The value of long term asset diversification, sometimes known as “the only free lunch on Wall Street” is discussed in a recent MarketWatch article offering “Five Steps to Beating the Market.” “Stock investors typically regard ‘the market’ as essentially the Standard and Poor’s 500 Index of large U.S. growth stocks.” The article tracks and summarizes financial performance records since 1928 for large-cap blend the (S&P 500), large-cap value, small-cap blend, small-cap value stocks and a four-fund combination of these asset classes. In every summary, the four-fund combination produced a superior return to the S&P 500 alone. However, the price investors pay for higher performance is higher volatility. “For patient investors, those temporary losses are a relatively small price to pay for tripling the long-term return.”
The following “five ways to beat the market” are drawn from the data the tables below. According to the article, investors should realize:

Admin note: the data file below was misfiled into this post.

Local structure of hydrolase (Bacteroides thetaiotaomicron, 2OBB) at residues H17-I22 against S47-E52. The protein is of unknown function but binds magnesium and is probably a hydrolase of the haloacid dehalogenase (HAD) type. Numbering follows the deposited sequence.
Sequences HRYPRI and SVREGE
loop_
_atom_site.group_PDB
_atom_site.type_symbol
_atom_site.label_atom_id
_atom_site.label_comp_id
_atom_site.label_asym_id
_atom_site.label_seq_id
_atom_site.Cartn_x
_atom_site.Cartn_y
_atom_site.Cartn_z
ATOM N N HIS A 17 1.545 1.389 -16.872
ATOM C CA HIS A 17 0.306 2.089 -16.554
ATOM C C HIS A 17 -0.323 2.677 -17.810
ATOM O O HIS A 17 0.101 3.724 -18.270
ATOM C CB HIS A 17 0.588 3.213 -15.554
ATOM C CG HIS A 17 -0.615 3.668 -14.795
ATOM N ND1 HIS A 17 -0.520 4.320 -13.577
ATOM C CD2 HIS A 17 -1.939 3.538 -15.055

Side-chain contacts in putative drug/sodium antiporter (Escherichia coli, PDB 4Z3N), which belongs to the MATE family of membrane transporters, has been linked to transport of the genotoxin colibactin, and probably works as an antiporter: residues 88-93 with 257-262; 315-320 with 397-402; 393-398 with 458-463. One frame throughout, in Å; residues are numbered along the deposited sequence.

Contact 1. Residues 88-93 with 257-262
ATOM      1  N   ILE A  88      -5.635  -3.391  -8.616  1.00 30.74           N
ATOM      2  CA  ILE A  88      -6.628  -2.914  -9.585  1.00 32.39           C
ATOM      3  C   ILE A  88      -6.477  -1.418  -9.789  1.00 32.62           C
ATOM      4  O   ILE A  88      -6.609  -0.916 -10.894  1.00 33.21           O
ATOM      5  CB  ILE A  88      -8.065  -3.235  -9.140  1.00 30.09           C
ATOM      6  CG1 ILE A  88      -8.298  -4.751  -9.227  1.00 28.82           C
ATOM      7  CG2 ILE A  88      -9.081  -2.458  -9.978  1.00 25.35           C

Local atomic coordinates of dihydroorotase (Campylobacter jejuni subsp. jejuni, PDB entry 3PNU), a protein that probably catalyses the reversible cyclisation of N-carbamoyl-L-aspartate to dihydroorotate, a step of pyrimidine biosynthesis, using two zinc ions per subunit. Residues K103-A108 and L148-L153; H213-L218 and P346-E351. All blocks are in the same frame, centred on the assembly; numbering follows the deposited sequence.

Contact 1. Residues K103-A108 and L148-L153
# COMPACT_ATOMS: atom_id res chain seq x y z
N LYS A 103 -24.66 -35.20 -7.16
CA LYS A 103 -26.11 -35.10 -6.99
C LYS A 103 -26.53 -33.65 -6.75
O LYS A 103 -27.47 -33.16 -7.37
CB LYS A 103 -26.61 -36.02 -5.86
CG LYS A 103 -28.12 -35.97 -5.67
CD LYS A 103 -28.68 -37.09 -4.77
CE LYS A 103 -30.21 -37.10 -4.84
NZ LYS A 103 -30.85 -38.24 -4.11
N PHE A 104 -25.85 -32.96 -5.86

- Outcomes are not predictable at the outset.
- Longer time periods make more dependable returns.
- The correlation between levels of risk and expected return may be less clear with a diverse portfolio over long investment periods. “When you compare the worst 40-year periods, you find that two of three other asset classes (SCB and SCV) had not only higher average returns but also better worst-case returns.”
- A diversified portfolio has a higher probability of meeting or exceeding 10% long-term returns. “Two of the other three asset classes, plus the four fund combo, had no 40-year periods at all with returns less than 10%.”
- “Wall Street tries very hard to convince investors they can beat the market by hiring ‘the right manager’ to choose stocks,” but the article suggests that “beating the S&P 500 index doesn’t depend on a manager. It’s the asset classes that do that.